Business

Iowa State University to launch digital manufacturing lab

Alliant Energy commits more than $100,000 to the project

Craig Davies, maintenance manager, works on a robotic arm at East Iowa Machine Company in Farley on Wednesday, June 10, 2015. The arm will be used to automatically load parts into a machine. (Stephen Mally/The Gazette)
Craig Davies, maintenance manager, works on a robotic arm at East Iowa Machine Company in Farley on Wednesday, June 10, 2015. The arm will be used to automatically load parts into a machine. (Stephen Mally/The Gazette)

Alliant Energy and Iowa State University have announced the ISU Digital Manufacturing Lab will open this summer in the ISU Research Park as a setting for manufacturers to explore new business methods and technologies.

“Affordability and success go hand in hand,” Terry Kouba, president of Alliant Energy’s Iowa energy company, said in a Monday news release. “When our industrial and commercial customers are more successful, it gives us greater flexibility to control costs for all of our customers.”

ISU’s Center for Industrial Research and Service, or CIRAS, will open the lab thanks ion part to grant funding from Alliant. The utility company will provide advice and counsel to businesses, while also collaborating with university faculty and students on research and internships.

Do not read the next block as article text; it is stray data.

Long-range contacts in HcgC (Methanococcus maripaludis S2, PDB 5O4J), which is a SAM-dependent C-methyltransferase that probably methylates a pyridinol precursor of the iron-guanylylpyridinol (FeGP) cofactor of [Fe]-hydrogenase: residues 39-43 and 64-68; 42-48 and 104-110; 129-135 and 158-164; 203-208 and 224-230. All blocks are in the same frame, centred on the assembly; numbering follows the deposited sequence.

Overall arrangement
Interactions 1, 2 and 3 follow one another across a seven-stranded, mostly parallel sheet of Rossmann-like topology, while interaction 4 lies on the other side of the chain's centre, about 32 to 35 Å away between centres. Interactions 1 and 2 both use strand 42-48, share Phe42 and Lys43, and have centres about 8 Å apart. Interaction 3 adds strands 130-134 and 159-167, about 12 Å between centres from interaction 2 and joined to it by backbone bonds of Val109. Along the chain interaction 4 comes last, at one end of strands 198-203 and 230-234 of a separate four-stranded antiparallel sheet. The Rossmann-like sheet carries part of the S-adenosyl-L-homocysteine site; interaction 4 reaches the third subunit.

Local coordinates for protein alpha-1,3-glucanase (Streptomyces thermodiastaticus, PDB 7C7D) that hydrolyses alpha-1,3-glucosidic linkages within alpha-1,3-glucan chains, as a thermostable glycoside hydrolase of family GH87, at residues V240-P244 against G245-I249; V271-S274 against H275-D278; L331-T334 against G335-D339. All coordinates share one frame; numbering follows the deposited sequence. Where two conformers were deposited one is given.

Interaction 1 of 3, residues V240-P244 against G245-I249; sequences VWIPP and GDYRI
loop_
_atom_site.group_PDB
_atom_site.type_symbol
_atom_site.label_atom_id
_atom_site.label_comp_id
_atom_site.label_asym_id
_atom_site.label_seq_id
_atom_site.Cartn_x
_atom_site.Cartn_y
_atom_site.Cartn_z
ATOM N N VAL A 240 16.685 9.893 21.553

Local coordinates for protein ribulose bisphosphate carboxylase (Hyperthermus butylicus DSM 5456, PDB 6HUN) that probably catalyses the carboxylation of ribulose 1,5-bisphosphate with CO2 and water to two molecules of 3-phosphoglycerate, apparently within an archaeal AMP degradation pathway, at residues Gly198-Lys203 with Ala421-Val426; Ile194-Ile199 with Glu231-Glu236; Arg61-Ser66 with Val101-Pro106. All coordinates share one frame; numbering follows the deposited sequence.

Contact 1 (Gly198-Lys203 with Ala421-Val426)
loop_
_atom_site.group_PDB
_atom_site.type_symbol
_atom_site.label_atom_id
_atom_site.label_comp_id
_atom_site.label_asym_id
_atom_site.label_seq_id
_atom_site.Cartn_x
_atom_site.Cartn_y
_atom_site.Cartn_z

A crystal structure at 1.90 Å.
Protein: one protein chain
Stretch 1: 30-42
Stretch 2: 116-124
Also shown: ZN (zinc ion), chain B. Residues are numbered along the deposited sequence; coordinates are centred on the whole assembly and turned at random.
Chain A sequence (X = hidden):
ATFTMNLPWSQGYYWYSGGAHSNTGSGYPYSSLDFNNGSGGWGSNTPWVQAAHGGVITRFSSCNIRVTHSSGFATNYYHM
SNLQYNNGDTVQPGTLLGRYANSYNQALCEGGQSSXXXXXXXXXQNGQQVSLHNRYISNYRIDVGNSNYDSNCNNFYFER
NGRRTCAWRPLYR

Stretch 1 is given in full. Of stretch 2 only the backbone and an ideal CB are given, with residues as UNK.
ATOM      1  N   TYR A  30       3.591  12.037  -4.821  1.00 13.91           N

An ISU news release notes that Alliant is committing more than $100,000 to the new lab. The utility’s grant represents the largest private gift to CIRAS since the center opened 55 years ago.

The Iowa Economic Development Authority provided funding to purchase equipment and cover remodeling costs.

According to the university release, the lab will be used to help companies explore ways to increase production while maintaining their workforce. Many times, companies face challenges when making proper investments with ever-changing technologies.

“This is what CIRAS does,” Mike O’Donnell, director of the CIRAS Manufacturing Extension Partnership program, said in the release. “We are going to be an unbiased source to help manufacturers identify the right technology for them at the right time.”

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The hope is that the lab helps companies make the right choices to implement new technology as risk-free as possible.

“The next new idea or machine could hold the key to success that a growing company needs,” Joel Schmidt, vice president of business development for Alliant Energy, said in the release. “This lab provides the perfect opportunity to refine a new approach before it is introduced into the workplace.”

l Comments: (319) 398-8309; mitchell.schmidt@thegazette.com

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